On this year’s D-Day anniversary, Wednesday 6th June, the university officially celebrated the donation of the Barbier archive, while also remembering Jacques De Guélis by unveiling the blue plaque.
Martyn Cox was very disappointed that he was unable to attend these events in person, but was certainly there in spirit and the following day he said -
“I was already happy to have been the 'joiner-up of the dots' by enabling Delphine to realise her aspirations for the family archive, and then also get her biography published ... but the blue plaque has been a superb bonus.
"I’m sure its unveiling will have added to the sense of occasion on the big day, but such a visible reminder of the Jacques de Guélis story will also help promote ongoing local awareness of all those involved with SOE.
”There are in fact quite a number of Franco-Welsh links with the clandestine aspects of WW2, although these have not been widely known. Thanks to recent research by the descendants of a few of those involved, who've been helped by local historians, some fascinating events and relationships are coming to light.
"There are currently plans afoot for next year, so that local communities can finally and fully appreciate these wartime French connections with Wales - so stay tuned!"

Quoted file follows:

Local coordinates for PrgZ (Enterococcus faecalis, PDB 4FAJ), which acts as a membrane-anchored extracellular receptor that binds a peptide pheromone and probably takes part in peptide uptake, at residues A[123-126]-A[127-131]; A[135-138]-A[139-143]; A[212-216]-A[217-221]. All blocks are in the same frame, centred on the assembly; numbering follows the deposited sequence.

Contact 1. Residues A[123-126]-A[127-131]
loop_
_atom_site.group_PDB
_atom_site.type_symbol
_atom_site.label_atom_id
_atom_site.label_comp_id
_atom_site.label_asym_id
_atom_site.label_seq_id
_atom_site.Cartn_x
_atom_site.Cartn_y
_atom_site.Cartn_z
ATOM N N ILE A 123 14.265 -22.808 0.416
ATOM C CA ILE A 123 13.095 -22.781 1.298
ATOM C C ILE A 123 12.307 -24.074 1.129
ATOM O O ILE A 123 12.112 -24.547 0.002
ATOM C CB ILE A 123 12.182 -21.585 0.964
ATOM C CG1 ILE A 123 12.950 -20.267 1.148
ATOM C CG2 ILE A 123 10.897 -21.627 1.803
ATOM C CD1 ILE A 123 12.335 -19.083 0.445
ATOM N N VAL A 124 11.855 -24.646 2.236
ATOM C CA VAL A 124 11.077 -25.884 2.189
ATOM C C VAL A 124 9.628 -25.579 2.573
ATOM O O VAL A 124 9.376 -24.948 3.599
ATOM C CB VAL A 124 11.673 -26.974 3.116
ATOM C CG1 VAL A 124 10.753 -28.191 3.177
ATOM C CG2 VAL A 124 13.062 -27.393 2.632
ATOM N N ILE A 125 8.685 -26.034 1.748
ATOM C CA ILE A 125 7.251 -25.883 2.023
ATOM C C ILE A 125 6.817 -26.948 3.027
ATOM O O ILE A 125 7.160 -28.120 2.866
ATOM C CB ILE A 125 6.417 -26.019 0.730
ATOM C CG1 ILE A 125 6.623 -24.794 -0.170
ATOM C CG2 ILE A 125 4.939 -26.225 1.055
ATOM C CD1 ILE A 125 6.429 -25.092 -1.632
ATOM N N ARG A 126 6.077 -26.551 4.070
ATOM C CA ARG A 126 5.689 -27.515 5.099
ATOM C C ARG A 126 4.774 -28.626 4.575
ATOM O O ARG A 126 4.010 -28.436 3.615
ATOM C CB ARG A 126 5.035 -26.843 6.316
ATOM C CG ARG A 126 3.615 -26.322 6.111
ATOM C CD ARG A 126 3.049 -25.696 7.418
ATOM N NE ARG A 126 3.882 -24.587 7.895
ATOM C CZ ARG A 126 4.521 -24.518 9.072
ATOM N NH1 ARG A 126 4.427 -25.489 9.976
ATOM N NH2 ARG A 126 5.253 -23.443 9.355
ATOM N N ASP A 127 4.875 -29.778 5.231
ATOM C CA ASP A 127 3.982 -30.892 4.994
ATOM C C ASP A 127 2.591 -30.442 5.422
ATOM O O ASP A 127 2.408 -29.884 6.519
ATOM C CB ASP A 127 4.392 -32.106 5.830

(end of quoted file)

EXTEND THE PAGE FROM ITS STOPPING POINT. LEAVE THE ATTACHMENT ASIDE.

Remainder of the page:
The photos in the gallery below feature one which includes the Barbier/de Guélis family with, in front, Mrs Claudine Ripert, Conseiller Culturel at the French Embassy; Delphine Isaaman; Paul Barbier, Marie Navarro, French Honorary Consul from Cardiff: and Professor Colin Riordan, the Vice-Chancellor of Cardiff University.
Delphine Isaaman is also seen in one photo accompanied by Professor Hanna Diamond and Alan Vaughan Hughes, Head of Special Collections at the University.
The significant role in the two World Wars of a prominent French family who made the Welsh capital their home is being celebrated at Cardiff University.
Paul Barbier became the University’s first Professor of French after coming to the city to take up the post of lecturer at the newly founded University College of South Wales and Monmouthshire in 1883. The family’s continuing strong links to Cardiff have recently led to relatives donating a wealth of diaries, letters and photographs to the Special Collections and Archives at Cardiff University.